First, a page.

This memory sums up Paint Branch during the last 10 years. Whenever there has been a need, someone has stepped forward to meet the challenge. Four interim search committees, one for an interim minister, one that brought us Barbara and Jaco, and two more that brought us Natalie and later David. 30-40 teachers every year, about 85% of who had taught for two or more years and several who have had bonafide teaching careers at Paint Branch. People who could put together a memorial service reception or a few hot meals for someone in need at a moment's notice. Children and adults who would race to sign up to prepare a week's worth of dinners for the Warm Nights shelter. People who provided leadership over the decade for the cause of social justice for those who are lesbian and gay. People who showed up week after week to pull up old rotten deck boards and lay down new ones. People who gave of their time and talents at Beacon House. People who, without pay or much recognition, put together enrichment hours or Festive Fridays or Sunday morning coffee or the newsletter week after week, month after month. People who planned and struggled to respond to the aftermath of the fire and come to consensus on the best course of action for the church. Good people, committed people, generous people. Paint Branch, for me, is about the people.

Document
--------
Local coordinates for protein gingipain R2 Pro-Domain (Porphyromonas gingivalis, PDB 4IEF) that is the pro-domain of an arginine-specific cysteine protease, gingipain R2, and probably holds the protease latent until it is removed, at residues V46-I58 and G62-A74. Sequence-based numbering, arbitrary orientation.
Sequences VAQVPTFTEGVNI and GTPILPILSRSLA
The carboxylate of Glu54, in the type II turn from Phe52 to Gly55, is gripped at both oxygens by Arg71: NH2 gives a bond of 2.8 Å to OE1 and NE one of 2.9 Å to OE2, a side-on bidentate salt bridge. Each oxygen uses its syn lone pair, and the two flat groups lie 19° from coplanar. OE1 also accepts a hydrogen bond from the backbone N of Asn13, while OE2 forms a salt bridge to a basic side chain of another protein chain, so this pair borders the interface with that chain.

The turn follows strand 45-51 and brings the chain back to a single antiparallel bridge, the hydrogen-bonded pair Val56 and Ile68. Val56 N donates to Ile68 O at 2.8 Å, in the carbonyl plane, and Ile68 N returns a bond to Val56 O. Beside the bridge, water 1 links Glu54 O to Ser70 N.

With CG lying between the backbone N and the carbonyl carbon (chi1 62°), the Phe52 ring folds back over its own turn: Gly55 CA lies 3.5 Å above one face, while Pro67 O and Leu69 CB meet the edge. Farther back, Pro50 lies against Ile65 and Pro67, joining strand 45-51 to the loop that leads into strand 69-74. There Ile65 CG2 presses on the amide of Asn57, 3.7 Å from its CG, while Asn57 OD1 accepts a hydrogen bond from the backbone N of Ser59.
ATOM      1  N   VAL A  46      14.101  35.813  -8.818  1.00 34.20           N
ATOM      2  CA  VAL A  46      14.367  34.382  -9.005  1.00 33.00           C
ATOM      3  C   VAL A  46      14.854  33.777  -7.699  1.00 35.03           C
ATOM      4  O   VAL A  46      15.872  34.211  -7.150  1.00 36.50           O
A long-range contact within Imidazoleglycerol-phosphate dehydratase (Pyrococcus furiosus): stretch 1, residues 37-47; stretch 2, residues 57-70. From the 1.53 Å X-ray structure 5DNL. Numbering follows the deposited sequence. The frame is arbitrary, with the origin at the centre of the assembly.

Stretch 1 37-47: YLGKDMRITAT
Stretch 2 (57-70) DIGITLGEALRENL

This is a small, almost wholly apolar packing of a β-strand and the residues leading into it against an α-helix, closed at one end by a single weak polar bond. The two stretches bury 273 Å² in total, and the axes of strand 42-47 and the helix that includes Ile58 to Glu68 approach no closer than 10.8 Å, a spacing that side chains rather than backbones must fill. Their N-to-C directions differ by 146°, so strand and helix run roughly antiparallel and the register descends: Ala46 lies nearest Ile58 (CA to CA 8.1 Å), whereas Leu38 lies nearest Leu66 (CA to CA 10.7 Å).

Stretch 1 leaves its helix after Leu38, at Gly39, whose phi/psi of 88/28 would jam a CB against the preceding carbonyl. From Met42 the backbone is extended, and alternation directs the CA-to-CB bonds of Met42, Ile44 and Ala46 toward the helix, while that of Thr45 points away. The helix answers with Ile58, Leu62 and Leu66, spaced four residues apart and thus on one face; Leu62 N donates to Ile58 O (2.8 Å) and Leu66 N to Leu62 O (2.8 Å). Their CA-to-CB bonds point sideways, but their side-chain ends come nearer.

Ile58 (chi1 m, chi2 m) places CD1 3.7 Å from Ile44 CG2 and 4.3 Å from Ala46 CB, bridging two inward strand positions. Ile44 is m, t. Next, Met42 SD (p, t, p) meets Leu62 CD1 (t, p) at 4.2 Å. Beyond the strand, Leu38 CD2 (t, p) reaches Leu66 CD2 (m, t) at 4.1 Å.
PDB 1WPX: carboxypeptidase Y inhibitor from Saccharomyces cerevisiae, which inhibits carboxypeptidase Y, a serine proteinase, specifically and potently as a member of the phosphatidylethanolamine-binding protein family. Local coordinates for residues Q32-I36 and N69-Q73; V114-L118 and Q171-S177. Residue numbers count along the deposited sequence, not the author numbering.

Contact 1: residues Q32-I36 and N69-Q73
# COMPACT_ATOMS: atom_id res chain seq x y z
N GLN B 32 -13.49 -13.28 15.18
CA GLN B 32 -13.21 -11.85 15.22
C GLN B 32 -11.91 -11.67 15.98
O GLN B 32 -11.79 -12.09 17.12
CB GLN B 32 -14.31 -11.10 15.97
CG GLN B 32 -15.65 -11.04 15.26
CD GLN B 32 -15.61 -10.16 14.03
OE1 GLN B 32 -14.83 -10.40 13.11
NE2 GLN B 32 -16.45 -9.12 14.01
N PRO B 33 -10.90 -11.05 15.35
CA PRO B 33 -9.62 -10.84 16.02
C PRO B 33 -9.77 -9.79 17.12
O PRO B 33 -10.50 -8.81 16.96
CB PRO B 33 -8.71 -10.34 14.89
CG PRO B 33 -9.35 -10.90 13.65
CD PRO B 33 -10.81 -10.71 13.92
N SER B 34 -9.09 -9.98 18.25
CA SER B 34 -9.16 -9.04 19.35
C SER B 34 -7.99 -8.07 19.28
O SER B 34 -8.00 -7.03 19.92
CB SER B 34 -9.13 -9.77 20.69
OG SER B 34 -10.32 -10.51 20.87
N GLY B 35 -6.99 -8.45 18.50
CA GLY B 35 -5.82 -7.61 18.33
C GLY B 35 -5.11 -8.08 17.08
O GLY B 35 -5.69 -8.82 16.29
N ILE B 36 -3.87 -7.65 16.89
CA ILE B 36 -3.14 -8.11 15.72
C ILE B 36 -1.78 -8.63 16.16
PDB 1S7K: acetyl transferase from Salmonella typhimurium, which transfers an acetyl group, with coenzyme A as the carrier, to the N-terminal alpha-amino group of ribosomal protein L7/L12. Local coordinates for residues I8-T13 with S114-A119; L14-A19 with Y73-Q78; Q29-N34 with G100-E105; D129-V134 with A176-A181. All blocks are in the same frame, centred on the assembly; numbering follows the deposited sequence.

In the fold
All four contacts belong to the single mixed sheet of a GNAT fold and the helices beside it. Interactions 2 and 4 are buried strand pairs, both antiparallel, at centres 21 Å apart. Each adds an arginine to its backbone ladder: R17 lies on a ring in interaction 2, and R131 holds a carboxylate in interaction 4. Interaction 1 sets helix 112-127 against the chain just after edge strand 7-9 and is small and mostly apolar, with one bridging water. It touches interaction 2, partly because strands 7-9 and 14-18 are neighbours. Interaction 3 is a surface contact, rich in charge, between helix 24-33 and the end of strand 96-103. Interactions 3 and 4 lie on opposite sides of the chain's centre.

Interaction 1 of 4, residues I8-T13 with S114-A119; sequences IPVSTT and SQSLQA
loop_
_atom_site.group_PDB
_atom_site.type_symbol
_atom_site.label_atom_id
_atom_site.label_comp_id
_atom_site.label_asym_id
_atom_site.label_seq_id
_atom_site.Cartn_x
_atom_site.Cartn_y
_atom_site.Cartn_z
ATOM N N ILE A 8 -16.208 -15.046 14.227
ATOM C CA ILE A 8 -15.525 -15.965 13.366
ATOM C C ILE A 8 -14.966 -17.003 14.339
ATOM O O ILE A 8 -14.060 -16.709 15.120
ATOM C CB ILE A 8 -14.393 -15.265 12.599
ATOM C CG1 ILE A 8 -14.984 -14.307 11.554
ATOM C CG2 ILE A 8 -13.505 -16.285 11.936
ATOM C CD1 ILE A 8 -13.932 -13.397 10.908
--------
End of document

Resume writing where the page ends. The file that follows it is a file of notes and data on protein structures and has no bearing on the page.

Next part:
And every time we experienced the pain and anguish of loss-the retirement of our long time music director Bob Holloway, the resignations of our beloved minister Rod Thompson, music directors Dan Abraham and Kerry Krebill, and pianist Thomas Pandolfi, deaths of the spouses of several of our members, the horror of 9-11, the anxiety of the sniper attacks and later the war, and our devastating fire-we came together to share our strength, love, and hope, and, as Rod used to say, it was good to be together. I remember that on 9/11 we all just wound up at the church that evening-we just knew that we had to be together. It was where we belonged.